Seraphina’s Lament by Sarah Chorn

Before we get into the review, we should talk first about Sarah Chorn.  Sarah is an author, editor, blogger, reviewer and editor at Grimdark Magazine.  I don’t know how she finds time in the day.

I wasn’t quite sure to what to expect with Seraphina’s Lament.  The over looks like a dark fantasy and grimdark mix with a touch of horror.  That’s pretty much what it is, but it managed to have me invested in the characters and world in ways that doesn’t happen too often.  The story revolves around a group of characters who live in a world of oppression and struggle from a government that controls their lives and livelihoods.  I don’t want to say too much about this part of the story because it’s something that unravels as you read, but you can feel the oppressive nature of this government and it’s control over some of our characters.  The odds are stacked against them and it’s just hard to enough to stay alive.  There is little hope at times.  In the darkest of times you’ll find glimpses of humanity, people doing their small part knowing in the big picture it’s futile but still refusing to bend.

Sarah’s writing style is very lyrical and poetic.  I found myself writing down lines from the book because they were so well constructed and beautiful, sometimes even laughing during a really troubling scene because the word choices were just so clever.

When I was about halfway through this book, author and friend P.L. Stuart mentioned this book was as dark as Michael R. Fletcher’s Beyond Redemption.  At the time I didn’t think it was that dark, but after finishing I can agree it’s on par with that world in having you feel the hopelessness the characters feel.  There is one death in particular that really got to me.  While reading it my heart was pounding because we could see this death coming for a while now but you almost become accustomed to something happening to prevent this horrible thing from happening to a character you are invested in.  But I also knew Sarah wasn’t going to pull any punches and the world that has already been established set the table that this isn’t that kind of world.  The final moments of this character was something I didn’t want to read but I couldn’t put it down.  When it was over, I had to set the book down and walk around for a few minutes.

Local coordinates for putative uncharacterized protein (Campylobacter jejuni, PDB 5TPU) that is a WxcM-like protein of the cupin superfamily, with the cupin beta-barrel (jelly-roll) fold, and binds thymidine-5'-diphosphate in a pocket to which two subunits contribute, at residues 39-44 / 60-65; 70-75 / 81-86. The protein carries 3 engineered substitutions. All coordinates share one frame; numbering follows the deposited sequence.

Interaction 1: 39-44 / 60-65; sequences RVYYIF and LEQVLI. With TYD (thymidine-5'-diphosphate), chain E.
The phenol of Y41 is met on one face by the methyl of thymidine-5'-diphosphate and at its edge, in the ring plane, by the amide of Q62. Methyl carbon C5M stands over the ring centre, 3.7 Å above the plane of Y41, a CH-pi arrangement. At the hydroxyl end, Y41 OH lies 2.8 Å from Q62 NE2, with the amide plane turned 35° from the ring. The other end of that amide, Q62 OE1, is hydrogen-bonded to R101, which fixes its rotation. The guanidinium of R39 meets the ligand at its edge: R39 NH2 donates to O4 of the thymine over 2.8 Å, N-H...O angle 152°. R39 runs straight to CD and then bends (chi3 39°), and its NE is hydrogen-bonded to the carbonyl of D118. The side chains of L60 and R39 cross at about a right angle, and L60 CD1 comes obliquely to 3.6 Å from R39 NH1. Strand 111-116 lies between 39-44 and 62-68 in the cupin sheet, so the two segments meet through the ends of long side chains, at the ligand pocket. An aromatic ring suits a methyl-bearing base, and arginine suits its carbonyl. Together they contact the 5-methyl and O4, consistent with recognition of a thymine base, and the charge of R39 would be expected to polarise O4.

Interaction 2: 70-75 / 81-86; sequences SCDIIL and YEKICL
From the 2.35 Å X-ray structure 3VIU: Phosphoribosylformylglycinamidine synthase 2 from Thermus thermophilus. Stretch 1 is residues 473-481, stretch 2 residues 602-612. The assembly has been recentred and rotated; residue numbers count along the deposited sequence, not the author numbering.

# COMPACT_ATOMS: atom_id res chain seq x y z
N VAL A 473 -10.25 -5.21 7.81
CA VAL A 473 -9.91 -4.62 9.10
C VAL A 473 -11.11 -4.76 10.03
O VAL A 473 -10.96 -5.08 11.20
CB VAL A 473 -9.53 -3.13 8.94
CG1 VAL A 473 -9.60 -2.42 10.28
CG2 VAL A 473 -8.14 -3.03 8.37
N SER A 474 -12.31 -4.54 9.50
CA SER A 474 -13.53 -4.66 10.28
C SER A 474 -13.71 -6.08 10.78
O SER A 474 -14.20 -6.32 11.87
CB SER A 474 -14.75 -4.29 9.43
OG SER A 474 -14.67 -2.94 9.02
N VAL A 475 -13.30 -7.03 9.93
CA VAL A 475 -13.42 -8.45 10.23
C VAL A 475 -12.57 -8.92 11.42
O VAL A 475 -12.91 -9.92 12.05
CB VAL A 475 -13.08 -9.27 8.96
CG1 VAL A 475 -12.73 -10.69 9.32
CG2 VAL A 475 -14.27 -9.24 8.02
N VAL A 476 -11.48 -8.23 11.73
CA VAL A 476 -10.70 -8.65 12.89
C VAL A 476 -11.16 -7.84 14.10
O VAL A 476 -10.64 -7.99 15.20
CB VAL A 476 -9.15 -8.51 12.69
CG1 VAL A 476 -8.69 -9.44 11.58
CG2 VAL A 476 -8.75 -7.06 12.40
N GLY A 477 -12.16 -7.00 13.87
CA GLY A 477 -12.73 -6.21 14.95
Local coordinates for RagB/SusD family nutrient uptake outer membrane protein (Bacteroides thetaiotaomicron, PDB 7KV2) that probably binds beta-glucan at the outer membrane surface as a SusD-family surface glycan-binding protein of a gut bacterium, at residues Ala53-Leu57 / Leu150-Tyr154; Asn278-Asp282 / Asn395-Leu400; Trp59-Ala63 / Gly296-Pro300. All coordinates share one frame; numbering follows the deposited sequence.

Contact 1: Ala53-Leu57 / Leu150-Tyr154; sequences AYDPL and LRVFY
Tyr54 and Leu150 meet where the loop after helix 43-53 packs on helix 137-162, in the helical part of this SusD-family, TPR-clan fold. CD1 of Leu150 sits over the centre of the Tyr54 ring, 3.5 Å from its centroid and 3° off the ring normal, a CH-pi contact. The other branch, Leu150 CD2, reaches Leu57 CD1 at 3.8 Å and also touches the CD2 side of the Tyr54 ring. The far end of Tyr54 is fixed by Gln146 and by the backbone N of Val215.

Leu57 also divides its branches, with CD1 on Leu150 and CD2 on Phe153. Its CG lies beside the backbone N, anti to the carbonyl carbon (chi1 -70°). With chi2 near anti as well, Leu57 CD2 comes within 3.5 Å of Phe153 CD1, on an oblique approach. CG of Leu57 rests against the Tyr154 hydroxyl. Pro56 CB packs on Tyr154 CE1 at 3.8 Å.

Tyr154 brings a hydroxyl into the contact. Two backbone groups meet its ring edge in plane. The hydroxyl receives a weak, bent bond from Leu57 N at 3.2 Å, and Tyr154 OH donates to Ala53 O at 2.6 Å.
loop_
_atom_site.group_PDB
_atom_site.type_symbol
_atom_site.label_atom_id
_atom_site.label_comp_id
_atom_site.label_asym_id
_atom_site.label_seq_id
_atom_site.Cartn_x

There are different character arcs that we follow, but we spend enough time with each one that switching back and fourth didn’t bother me.  When we switch POV’s too fast and too often I have difficulty being invested, but that wasn’t the case here.  The arcs all come together at some point and everything becomes clear when they do.  The conclusion was very satisfying and left me feeling like I just read a story bigger than what I thought I was reading, left me with questions I didn’t expect.  This is one of my favorite books of the year, it will easily make my top 10 or even 5. 

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